Warning message

Please note that this page is from our archives. There may be more up-to-date content about this topic on our website. Use our search engine to find out.

Meetings with Provincial Governments

Several Provincial Premiers are here in Copenhagen and CUPE took up the rare opportunity to lobby three provinces in one day. We met with Premier Jean Charest from Quebec, Premier Greg Selinger from Manitoba and Premier Darrell Dexter from Nova Scotia to outline labour’s priorities for the climate change talks. All three meetings were very productive. We were clear: the Canadian labour movement wants to see ambitious science based emissions reduction targets and commitment to the Kyoto targets that are legally binding. Moving forward we know it is necessary to see agreement for financing for developing countries and commitments for just transition of the workforce. All three Premiers were in agreement with our position, and Premiers Charest and Selinger committed to work with CUPE in the long term on transition to a green economy. The federal government may not want to take action on climate change, but other levels of government are taking concrete action and we will work with them to protect both jobs and our environment.

Kyoto alive or dead?

For part of the day, Matthew took the job of following the talks on extending the Kyoto Protocol … sort of. He got as far as the front door of the plenary room before being turned away, forcing him to watch proceedings via TV inside the Bella Centre. There was a clear divide – what is coming to characterize so much of what’s happening here: developing countries and prosperous countries. The G77 (developing countries) plus China was not happy with the technical aspects of a proposal to extend the Kyoto Protocol, meaning, most likely, that they want developed countries to commit to deep reductions, especially on the short term. And, they want commitments for financing for developing countries, especially in the long-term. Not surprisingly, the wealthy nations are more interested in the opposite: long-term cuts and short term funding. But there was tremendous solidarity among the nations from G77 and China. The Chinese negotiator said, “We resolutely oppose scrapping the Kyoto Protocol”. Canada was silent during all of this. The negotiator from Tuvalu presented a vivid metaphor that might have been directed Canada’s way when he said, “I have a feeling of dread. We are on a sinking ship. Everyone agrees but one member of the crew disagrees whether we should launch the life boats, so not enough is happening.” The session ended dramatically when Danish Climate and Energy Minister Connie Hedegaard announced her resignation as COP 15 President.

However, she will be turning over the chair’s position to Danish Prime Minister Lars Løkke Rasmussen as, with the arrival of so many heads of state, world leaders are now poised to take over and see if a deal can be struck. The world is watching.

Copenhagen is a zoo?

CUPE Environment Committee members Rob Coelho and Carolyn Unsworth took a break from the crisis in Copenhagen to accept an invitation from the staff at the Copenhagen Zoo to get a briefing on their environmental initiatives. CUPE represents Zoo Workers across Canada and the opportunity to see what other Zoo workers have been up to could not be passed up. In 2000, the Copenhagen Zoo hired an environmental officer. Goals were set and the changes happened faster than expected. A five year plan to reduce water by 15 per cent was adopted, and after an education initiative was implemented water consumption was reduced by 17 per cent in six months by attacking the obvious initiatives like turning off taps. By activating the front line workers with education and a promise of 10 per cent of all savings going into social events, ideas began to reduce energy consumption, water consumption and heating costs. The Zoo uses only “green” electricity produced by wind and hydro power and has bought carbon offsets to compensate for the rest of their carbon footprint; grey water from the animal pools is used to water the grounds and gardens and from a frontline worker’s suggestion, they are looking into developing a large scale biofuel plant to use their animal waste for more than just fertilizer. This was a great opportunity to see concrete and effective workplace environmental initiatives put in place by our international sisters and brothers from Denmark. This will support the work of CUPE members at home.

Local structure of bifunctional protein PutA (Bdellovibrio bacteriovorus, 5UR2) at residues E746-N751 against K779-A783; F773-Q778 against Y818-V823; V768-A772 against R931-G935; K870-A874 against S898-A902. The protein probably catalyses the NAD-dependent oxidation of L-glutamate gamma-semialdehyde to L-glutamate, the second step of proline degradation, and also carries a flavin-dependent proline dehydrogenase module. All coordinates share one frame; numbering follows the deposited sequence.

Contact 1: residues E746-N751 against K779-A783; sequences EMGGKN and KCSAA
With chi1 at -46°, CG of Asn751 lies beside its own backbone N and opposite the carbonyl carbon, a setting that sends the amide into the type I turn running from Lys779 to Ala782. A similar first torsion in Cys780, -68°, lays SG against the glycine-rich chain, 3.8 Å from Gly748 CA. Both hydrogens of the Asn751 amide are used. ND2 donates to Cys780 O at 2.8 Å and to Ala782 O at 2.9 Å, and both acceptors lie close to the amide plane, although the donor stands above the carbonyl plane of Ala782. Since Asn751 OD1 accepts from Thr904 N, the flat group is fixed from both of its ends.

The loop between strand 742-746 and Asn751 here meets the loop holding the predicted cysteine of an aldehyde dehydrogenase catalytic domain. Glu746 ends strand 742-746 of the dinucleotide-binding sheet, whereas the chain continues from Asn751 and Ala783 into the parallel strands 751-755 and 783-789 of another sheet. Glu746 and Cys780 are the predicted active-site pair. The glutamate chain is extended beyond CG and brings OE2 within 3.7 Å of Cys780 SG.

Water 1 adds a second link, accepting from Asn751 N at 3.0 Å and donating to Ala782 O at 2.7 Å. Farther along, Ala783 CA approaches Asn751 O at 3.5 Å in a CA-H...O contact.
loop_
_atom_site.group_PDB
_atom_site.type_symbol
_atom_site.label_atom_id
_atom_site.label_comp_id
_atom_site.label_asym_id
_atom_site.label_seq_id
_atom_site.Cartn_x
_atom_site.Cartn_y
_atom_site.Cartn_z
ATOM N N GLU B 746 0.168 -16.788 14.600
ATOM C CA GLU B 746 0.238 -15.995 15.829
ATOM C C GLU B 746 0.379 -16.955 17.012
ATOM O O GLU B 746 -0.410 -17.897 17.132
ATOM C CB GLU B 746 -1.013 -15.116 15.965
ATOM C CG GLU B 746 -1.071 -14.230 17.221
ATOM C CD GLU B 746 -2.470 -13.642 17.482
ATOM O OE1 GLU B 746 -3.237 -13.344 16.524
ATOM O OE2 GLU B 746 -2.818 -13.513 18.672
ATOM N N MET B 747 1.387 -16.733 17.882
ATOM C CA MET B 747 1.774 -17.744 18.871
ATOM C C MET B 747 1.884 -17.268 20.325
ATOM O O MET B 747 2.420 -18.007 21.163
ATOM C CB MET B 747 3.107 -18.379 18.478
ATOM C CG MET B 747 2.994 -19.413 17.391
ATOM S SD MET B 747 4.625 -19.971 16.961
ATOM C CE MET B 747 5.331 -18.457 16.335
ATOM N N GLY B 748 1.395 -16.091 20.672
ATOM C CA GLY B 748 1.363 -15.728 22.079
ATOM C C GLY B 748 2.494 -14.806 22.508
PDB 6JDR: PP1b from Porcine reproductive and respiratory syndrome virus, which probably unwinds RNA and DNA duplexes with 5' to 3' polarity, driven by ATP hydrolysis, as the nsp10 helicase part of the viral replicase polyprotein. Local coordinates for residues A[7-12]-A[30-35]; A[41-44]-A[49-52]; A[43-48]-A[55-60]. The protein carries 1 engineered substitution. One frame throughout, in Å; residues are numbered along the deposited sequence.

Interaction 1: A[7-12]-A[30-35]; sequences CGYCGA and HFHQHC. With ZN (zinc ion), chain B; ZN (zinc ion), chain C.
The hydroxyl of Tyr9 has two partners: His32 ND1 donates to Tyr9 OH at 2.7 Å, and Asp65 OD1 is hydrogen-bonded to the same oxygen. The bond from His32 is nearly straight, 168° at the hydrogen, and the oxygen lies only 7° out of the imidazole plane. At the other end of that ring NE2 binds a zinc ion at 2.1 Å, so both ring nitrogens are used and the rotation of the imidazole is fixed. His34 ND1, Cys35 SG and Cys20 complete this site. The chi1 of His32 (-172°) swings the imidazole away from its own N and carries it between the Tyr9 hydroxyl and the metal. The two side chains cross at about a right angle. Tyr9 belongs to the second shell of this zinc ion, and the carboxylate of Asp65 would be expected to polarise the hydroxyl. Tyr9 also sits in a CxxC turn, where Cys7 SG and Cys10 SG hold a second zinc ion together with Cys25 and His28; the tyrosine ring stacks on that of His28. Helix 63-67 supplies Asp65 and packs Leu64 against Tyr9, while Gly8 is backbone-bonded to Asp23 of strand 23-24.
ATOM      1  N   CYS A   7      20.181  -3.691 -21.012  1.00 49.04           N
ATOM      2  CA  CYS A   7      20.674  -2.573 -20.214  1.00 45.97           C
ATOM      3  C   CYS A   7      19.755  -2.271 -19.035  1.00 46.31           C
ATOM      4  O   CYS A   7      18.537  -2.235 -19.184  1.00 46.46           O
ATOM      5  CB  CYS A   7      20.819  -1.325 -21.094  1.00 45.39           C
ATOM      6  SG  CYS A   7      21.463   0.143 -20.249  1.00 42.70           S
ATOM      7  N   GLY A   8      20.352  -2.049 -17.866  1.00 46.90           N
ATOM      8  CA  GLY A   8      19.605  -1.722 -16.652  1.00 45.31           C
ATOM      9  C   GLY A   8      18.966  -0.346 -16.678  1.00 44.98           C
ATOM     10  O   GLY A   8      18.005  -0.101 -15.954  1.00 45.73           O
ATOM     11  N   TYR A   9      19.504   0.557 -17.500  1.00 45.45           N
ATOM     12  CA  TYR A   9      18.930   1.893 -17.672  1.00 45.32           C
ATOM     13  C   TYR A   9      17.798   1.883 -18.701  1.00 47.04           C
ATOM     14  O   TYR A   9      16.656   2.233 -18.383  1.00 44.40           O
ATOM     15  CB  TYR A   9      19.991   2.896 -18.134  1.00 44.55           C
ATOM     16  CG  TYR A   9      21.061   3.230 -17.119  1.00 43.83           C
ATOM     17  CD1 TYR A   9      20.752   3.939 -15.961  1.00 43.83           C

Connecting with Danish Trade Unionists

Later today, we took in a session at Klimaforum 09 that centered on Danish Trade Unionist’s’ solutions to climate change. Four speakers from four different Danish unions representing public sector unions, building trades, IT workers, and metal workers made presentations on trade unionists taking responsibility for the world we live. The public sector representative talked about conservation initiatives that have been developed in various workplaces with workers being part of the solution. The significant rate of renewable sources of electricity in Denmark was also discussed. Speakers from the floor talked about increasing the rate of public transportation use in Denmark and how to increase pressure on government to implement real climate change solutions and push the economy in a more sustainable direction.

Matthew Firth and Pam Beattie in Copenhagen